Allium cepa bioassay is used for assessing toxicity and its harmful effects on the environment and human health. Allium consists of bulbous plants like onion, leek, garlic, and chives. Plant bioassays are inexpensive, rapid, and comparatively easier than others. Plant species are sensitive to changes in water quality and show responses detectable as early signs. Plants and animals have similar chromosomal morphology and response to mutagens. Thus plant assays offer several advantages over microbial and mammalian systems in assessing genotoxicity and cytotoxicity. Allium cepa (onion plant group) is widely used as a phytoindicator to identify disturbances in the mitotic cycle, chromosomal aberrations, and DNA damage. Allium cepa contains large chromosomes in good chromosome conditions in reduced numbers (2n=16).

How Is Cytotoxic and Genotoxic Assessment of Textile Effluent Done Using Allium Assay?

Cytotoxic and genotoxic assessment study of textile effluent using Allium assay is conducted to identify the chromosomal abnormalities in root tip cells of the Allium cepa plant (Wijeyaratne and Wadasinghe method). Allium cepa plants are exposed to textile effluents present in the aquatic environment. This study details genotoxic and cytotoxic substances in textile effluents and their effects on inducing abnormalities in the environment and biological organisms.

It includes the following procedures:

  • Allium cepa (common onion) determines genotoxicity, cytotoxicity, and mutagenicity. Healthy, equal size onion bulbs are selected, and outer scales are removed carefully to expose the root primordia. Scraped onion bulbs are kept in a glass test tube with distilled water for 24 hours for germination under dark lighting.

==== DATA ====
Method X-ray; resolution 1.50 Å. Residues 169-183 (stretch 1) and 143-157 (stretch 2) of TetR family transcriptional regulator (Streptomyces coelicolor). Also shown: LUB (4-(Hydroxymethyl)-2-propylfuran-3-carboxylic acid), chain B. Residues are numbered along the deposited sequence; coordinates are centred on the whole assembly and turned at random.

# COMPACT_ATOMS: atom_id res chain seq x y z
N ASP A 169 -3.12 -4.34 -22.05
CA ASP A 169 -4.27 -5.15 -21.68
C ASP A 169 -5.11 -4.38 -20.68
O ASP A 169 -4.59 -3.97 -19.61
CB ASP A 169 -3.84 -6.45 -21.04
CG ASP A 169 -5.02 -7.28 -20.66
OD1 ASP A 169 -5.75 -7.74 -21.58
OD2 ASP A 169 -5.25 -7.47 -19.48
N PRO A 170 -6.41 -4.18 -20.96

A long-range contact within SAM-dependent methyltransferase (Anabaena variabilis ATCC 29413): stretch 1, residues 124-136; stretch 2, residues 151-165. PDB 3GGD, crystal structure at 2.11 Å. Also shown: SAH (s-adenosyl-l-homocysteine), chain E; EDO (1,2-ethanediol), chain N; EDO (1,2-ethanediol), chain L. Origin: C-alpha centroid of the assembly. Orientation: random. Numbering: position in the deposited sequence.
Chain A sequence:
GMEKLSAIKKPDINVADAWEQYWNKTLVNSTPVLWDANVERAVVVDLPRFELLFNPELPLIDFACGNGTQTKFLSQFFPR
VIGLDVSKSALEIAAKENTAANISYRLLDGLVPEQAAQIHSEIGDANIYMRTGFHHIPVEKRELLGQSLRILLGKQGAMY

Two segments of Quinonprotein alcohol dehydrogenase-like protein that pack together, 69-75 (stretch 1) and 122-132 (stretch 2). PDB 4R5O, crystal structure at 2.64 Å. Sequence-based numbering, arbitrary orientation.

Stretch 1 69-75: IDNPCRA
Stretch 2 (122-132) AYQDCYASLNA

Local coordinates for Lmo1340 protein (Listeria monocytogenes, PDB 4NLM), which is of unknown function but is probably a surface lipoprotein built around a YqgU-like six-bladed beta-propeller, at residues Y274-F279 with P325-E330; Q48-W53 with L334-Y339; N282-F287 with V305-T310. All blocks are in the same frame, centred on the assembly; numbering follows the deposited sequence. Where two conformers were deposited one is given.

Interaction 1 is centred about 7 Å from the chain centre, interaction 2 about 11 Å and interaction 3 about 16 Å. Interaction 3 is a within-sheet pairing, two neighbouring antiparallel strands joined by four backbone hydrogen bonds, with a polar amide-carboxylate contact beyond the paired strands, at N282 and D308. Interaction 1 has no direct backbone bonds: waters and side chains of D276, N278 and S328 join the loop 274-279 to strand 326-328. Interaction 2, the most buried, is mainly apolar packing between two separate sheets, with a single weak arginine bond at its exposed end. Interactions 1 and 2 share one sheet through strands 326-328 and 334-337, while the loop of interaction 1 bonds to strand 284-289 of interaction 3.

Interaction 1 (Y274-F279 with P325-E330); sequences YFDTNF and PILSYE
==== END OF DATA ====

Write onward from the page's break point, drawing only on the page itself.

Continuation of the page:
• The rooted bulbs are then exposed to water samples (containing textile effluent) from selected sites. Ten onion bulbs are selected and placed on test tubes containing water samples. Aged tap water is used as the control medium (ten onion bulbs are used for control also).

  • Allium bioassay is conducted in a dark room at 25 to 26 degrees Celsius, and the control and exposure mediums are changed daily.

  • After two days of exposure, ten onion bulbs with roots are selected randomly from the control and exposure media for microscopic examination.

  • Root tips are fixed using ethanol: glacial acetic acid solution stored at a temperature of four degrees Celsius for one night.

  • Root tips are then transferred to 70 percent alcohol at four degrees celsius temperature until analysis.

  • Root tips are placed in hydrochloric acid for five minutes during processing and later washed with distilled water.

  • Five percent acetocarmine stain is used to stain root tips and observed under a light microscope (400x magnification).

  • From each slide, a minimum of 1000 meristematic cells were scored randomly. It is then used to score chromosomal aberrations, interphase cells, and mitotic stage cells in the dividing cells.

  • The mitotic index, phase index, and percentage of chromosomal abnormalities are then calculated using specific formulas.

  • These parameters can be used for further studies to confirm textile effluents' genotoxic and cytotoxic effects.

Conclusion

Textile effluent contains wastewater with harmful chemicals released from textile industries. Once released into the environment, they pollute water bodies and cause harmful effects on living cells. Cytotoxic and genotoxic effects of textile effluent are studied using an Allium root assay. Appropriate effluent treatment processes must be done to the textile wastewater before releasing it into the natural environment to reduce toxicity and adverse environmental effects.

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Dr. Achanta Krishna Swaroop
Dr. Achanta Krishna Swaroop

Dentistry